I don't at the moment have an answer to how decide such a situation, but whatever the solution I would prefer not to see a repeat of this afterrnoon's fiasco.

Mick Finnegan

A fantastic, absorbing match ruined.

I heard a great method from a non-rugby man:

Toss a coin, one team gets an attacking scrum on opposition's 22. Either they score from the movement or don't.

When the movement ends, the opposition gets an attacking scrum. If one team scores from the first scrum (no matter who has the feed), the opposition MUST score from the second scrum (no matter who has the feed).

The first to successfully score and defend, or defend then score, wins.

Simple, and much more like rugby.

Chris Brown

Last season I refereed the Italian U19 final between Benetton Treviso and Capitolina Roma. At the end of the 70 mins the score was level at 14-14; the Italian rugby laws establish that junior players cannot play more than 70 mins in a day for safety reasons.

Therefore after the “normal” time we had to go for penalties.

There is though a big difference from what I saw in the Heineken semi-final: each team chooses 3 kickers for the first round of kicks, and they kick alternatively from the center of the 22m, then from the left 22m – 5m from touch and last from the right 22m – 5m from touch.

If the score is still level, we have another round of kicks but from the 10m line, same order and same kickers, if the teams wish.

If the score is still level we go on the halfway line, same order and same kickers, if the teams wish.

If the score is still level we start again from the 22m line, and so on.

The series of 3 kicks must be completed each time. Last year both teams got the central kicks, then Capitolina got the left one and treviso missed both left and right 22m kicks.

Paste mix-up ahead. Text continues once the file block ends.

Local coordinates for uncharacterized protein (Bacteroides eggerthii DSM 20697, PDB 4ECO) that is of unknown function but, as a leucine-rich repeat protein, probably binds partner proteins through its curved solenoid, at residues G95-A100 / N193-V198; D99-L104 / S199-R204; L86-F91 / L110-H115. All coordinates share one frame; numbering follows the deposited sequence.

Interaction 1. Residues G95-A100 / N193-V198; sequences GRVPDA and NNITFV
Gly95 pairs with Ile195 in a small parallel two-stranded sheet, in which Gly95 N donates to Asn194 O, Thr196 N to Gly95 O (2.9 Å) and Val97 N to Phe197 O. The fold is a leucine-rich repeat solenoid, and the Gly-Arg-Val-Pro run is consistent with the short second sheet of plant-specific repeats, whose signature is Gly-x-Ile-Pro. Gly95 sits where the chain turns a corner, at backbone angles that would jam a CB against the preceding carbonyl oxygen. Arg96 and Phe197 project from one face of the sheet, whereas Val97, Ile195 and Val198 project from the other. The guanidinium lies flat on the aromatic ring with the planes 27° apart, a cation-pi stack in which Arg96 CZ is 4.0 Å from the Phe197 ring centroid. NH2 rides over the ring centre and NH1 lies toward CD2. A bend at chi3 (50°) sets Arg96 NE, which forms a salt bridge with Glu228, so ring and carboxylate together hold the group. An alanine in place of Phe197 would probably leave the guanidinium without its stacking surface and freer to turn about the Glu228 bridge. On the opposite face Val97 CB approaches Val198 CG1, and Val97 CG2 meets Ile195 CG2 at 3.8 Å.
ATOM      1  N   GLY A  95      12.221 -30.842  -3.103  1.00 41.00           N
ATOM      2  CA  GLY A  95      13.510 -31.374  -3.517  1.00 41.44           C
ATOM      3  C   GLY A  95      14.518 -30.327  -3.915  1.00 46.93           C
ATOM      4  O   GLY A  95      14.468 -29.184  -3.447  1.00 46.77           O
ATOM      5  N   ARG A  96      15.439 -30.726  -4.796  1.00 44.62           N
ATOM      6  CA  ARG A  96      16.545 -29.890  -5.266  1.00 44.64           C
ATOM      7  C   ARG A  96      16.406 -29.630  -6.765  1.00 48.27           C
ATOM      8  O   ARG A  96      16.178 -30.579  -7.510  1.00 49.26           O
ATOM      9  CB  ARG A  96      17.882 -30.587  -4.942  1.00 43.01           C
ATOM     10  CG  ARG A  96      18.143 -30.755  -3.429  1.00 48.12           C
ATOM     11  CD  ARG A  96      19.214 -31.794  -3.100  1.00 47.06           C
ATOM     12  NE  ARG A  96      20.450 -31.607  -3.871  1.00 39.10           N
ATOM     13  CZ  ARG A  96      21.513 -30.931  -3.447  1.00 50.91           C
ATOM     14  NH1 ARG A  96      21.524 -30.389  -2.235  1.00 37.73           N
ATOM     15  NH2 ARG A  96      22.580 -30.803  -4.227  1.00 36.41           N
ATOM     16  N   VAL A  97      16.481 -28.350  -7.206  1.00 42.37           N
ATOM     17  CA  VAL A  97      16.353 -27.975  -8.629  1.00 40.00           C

Regards, Stefano Marrama, Italian Super 10 referee

Forget penalty shoot-outs. Why not have a golden try scenario where after extra time each team is awarded a scrum ten metres out from the goal-line and straight under the posts. The attacking team must use the possession to score a try within a one-minute timeframe or lose possession thereby turning the ball over and giving the defending team the opportunity to score from the ten metre scrum. One team goes first and play continues as in a shoot-out until one team fails to score.

This is simpler and fairer by involving all players in winning or losing the match.

Ray Bos, New Zealand

If there really is a need to end it quickly (whether for the safety of exhausted players or for questions of broadcasting schedules), I think rugby could take inspiration from another sport than football, namely, ice hockey.

In the National Hockey League, playoff games that are tied at the end of regulation time go to sudden death overtime and keep playing extra periods without limit until someone scores.

However, during the regular season, when broadcasters are less willing to disrupt other programming, games that are tied at the end of regulation go to a short period of sudden death overtime, followed by penalty shots.

Forgetting about the shootout part, the point I want to make is that the overtime period is played with a reduced number of players, in order to open up the ice and increase the chances of scoring.

One can see a similar relationship in rugby, as rugby sevens tends to involve more scoring in a given period than does the XV man game, so one possibility to avoid the